Why SaaS is growing faster than ever
SaaS (Software as a Service) has grown to become the world’s most popular software delivery model, and is showing no sign of slowing down. But what is it about SaaS and Cloud Computing that makes it such a recipe for success?
The arrival of SaaS
When the concept of on-demand software first appeared on the scene to the wider market in the early 2000s, there were plenty of concerns around issues like data security, latency and uptime. Was this new model really as dependable as running your own local licensed software? And who owned responsibility for data in transit?
However, once the dust had settled and adoption rates increased, it became clear that SaaS was here to stay. The commercial benefits outgrew concerns across most industries, except for those subject to highly regulated constraints. And as the model matured, so did the usage.
The Benefits of SaaS and why it keeps growing
Let’s take a look at the key reasons why the SaaS model exploded in popularity, and why it continues to grow.
The typical SaaS customer can enjoy plenty of financial benefits to using SaaS compared to traditional software. There is a manageable, predictable subscription cost which includes every aspect of service delivery, hosting, support, upgrades and more. The low costs are inherited from the fact that the service provider is able to share their hardware, testing and delivery costs across a large user base.
For a growing business, the ability to quickly scale usage up and down without having to worry about spinning up new servers or adding storage is a key benefit. Scalability not only plays a key part in the strategic planning of a business, but can of course also offer a competitive advantage. In an ever fluctuating marketplace, SaaS helps organisations grow – and shrink – quickly.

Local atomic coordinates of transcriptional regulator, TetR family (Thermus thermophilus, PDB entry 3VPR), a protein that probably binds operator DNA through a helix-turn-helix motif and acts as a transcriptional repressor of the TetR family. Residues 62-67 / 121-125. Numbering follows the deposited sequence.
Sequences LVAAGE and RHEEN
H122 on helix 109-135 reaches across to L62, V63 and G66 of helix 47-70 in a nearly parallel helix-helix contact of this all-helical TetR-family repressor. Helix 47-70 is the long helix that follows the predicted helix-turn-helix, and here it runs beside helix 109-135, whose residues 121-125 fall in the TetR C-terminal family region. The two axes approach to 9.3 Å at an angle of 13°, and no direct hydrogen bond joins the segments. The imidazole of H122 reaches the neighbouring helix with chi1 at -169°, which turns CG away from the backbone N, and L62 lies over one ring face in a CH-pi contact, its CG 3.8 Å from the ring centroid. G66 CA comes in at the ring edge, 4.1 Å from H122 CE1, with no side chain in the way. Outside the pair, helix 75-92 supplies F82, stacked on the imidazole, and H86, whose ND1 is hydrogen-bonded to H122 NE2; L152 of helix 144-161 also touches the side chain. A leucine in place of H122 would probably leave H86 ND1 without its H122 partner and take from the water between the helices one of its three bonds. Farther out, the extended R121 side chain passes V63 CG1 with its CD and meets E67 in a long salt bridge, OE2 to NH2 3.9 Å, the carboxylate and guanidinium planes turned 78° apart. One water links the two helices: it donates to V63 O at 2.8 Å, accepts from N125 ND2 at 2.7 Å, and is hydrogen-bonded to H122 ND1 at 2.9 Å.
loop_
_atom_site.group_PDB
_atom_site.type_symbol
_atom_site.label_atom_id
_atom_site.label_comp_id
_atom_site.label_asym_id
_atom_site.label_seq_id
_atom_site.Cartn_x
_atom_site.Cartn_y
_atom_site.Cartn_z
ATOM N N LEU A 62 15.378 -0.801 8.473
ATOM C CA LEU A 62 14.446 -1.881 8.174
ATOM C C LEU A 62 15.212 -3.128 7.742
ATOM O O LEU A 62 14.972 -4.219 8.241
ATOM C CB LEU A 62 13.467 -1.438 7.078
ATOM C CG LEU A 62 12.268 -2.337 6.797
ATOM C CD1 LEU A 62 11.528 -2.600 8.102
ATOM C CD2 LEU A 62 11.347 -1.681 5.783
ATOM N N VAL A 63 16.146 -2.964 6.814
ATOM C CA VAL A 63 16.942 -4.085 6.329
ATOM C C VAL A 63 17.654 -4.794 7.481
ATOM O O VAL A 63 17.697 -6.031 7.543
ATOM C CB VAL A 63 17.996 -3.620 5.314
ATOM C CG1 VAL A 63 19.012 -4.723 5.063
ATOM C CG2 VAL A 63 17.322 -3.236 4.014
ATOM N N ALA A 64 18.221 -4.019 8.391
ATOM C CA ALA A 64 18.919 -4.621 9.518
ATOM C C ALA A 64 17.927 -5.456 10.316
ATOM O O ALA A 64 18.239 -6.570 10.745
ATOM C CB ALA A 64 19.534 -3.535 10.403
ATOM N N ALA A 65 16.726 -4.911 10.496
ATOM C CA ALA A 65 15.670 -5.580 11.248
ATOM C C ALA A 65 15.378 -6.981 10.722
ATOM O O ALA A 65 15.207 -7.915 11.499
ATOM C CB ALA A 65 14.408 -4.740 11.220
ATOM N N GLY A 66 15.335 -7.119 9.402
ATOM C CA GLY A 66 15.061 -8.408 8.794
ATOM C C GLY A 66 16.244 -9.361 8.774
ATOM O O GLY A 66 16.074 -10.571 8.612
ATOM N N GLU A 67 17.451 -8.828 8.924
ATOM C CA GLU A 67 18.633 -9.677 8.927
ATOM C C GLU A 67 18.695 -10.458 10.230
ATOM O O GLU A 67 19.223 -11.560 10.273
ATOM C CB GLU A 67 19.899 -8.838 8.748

Perhaps the most important benefit of SaaS is the simplicity of adoption, delivery and usage. As the software is delivered online, the business doesn’t have to worry about things like installing, upgrading or supporting the application; the user can just access it using a web browser from any location. In many cases this means that there’s no need for an in-house IT function to manage the application, which helps to keep the organisation streamlined.
Another reason why SaaS has become so popular is the rise of flexible working. The easier it is for the business to offer employees the ability to work remotely, the more they will allow them to do so. But it’s not only about convenience for staff. SaaS flexibility can also bring savings in many forms for the business, such as reducing the number of fixed office workstations and servers. Once people can access their business-critical applications from their laptop, phones and tablets, the whole concept of ‘office work’ evolves into a virtual business environment.
Most mainstream SaaS products on the market today have a level of security that would be very expensive to achieve independently for a locally installed application. They often run across separate datacentre locations that replicate the data and provide full redundancy in case one of them goes down. They provide continuous data backups, the latest security protocols, and service level agreements for uptime. Also, as data confidentiality is a growing area of concern, most cloud data centres now provide complete separation of data to satisfy stringent data privacy policies.While security was a roadblock for SaaS adoption for many years, this is now changing as the technology can cater for tougher demands and regulations.
SaaS removes the worry
Most modern businesses want to work with a suite of applications that don’t require them to have their own backups, storage and server rooms on site. They prefer not to have to worry about keeping their data safe in case of fire or flood at the office. SaaS offers the ability to remove that concern.
Is SaaS risk free?
This of course doesn’t mean that SaaS doesn’t come with its own risks and challenges. The risk of unauthorised access is just as real – and hackers can target businesses, blocking their access to critical systems online. However, SaaS providers are constantly improving their security processes and individuals are becoming increasingly aware of keeping their devices safe and locked.
One thing’s for sure: SaaS will continue to grow.